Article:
Though software capability and next-generation communication standards are foundational to I4.0 success, industrial automation hardware – from machinery to automated robots and maintenance systems – brings the promise to life. Arguably, the advances in hardware functionality and reliability are just as significant – if not more – as software drivers. A mere 15 years ago, for example, a medium voltage switchgear was an electromechanical switch with a single, small ASIC and a few lines of code. Current state-of-the-art solutions include multiple ASICs processing over one million lines of code, numerous communication protocols, standby power capability, and self-diagnostic capability to ensure diminished risk to people and machines downstream when the switch is reset after an event. Progress, indeed.
There are similar examples in robotics. Today’s logistics robots are autonomously guided vehicles (AGVs) that incorporate sensors and decision-making functionality similar to that of an automotive ADAS system. They operate at slower speeds, of course, and the environments are often more controlled, but the capability is analogous. There are many commercial deployments of this technology in place already with lower risk and less legislative barriers than in automotive applications, making the smart factory an ideal proving ground for AGVs.
Finally, implementation can be a significant investment and, while this may seem daunting, the payback is often quick and the continued financial benefit exponential. There are countless examples of this, including a recent investment by Toyota to overhaul a transmission manufacturing site in North Carolina. Working with Cisco, the plant invested US $1.2 million to revamp its IT network. According to the company, nearly US $ 1 million was recouped in a mere nine months, mostly due to maintenance savings.
The road to I4.0 implementation is certainly not without challenges, which can range from workforce training to complex societal and legislative considerations. In addition, large scale capital and operational expenditures can carry a significant amount of risk, unless – as in the example above – a solid implementation plan is in place. Other potential challenges include security and data ownership vulnerability, machine and system reliability if not secured and lack of standardization between system communication protocols. However, on balance and if managed properly, I4.0 implementation stands to produce positive, measurable results over the long-term.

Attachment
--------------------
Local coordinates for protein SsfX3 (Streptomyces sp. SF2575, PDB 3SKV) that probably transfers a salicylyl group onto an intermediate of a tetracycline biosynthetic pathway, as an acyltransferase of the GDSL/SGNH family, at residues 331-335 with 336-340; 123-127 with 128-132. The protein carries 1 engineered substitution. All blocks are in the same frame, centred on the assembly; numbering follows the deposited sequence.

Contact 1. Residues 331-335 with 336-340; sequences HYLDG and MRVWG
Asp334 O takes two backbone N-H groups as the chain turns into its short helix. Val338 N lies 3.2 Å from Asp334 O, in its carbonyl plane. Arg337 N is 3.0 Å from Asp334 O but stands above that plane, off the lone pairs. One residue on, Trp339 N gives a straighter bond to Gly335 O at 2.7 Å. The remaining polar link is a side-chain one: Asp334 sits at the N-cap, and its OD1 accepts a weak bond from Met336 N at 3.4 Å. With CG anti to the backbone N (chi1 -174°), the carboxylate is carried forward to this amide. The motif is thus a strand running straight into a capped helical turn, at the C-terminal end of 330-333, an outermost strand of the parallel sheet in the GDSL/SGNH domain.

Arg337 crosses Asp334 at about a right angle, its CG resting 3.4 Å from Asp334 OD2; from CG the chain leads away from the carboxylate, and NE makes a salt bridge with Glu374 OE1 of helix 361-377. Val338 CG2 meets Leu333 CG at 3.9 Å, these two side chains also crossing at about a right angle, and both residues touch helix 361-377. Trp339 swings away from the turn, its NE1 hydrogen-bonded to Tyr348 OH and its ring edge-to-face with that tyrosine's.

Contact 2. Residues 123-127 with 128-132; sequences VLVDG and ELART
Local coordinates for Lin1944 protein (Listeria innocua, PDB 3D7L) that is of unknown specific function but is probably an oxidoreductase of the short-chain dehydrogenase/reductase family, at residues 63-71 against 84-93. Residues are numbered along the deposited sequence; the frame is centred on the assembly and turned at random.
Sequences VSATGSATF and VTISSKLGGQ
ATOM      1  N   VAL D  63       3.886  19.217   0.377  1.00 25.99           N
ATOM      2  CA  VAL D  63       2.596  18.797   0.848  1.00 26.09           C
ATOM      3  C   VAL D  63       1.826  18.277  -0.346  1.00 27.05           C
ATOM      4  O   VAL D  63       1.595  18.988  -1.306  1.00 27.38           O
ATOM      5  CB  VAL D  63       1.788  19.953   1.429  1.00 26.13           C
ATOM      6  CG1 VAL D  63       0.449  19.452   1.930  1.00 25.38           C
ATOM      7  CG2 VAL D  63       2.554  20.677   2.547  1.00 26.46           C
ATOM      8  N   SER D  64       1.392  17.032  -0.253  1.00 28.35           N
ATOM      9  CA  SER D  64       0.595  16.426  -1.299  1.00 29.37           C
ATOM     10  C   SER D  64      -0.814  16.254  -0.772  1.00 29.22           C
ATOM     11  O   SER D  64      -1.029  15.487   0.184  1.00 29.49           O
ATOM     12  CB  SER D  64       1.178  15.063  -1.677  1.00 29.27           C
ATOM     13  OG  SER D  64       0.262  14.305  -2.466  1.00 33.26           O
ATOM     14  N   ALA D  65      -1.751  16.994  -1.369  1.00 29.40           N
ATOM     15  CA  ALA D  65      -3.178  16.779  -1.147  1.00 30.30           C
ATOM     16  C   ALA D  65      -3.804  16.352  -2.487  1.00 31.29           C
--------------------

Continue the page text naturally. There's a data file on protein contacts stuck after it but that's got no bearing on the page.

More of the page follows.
Infinite Promise for Manufacturers, Workers and Consumers
Though a plurality of surveyed employees believes AI and I4.0 may negatively impact the workforce (2), I think – as do many analysts – that the opposite is true. A place where machines are completely in charge will not exist, in my view. What I envision is an optimization of activities and a hybrid approach where robots or automation will take over tasks which they are capable of managing and humans will oversee other activities. Historically, this has been the case in every industrial revolution; there hasn’t been mass unemployment spurred by innovation but, rather, the creation of new jobs. This reality, in combination with the clear benefits to manufacturing efficiency and sustainability, as well as the cost reduction and product output advantages for consumers, make Industry 4.0 a promising transformation for all stakeholders.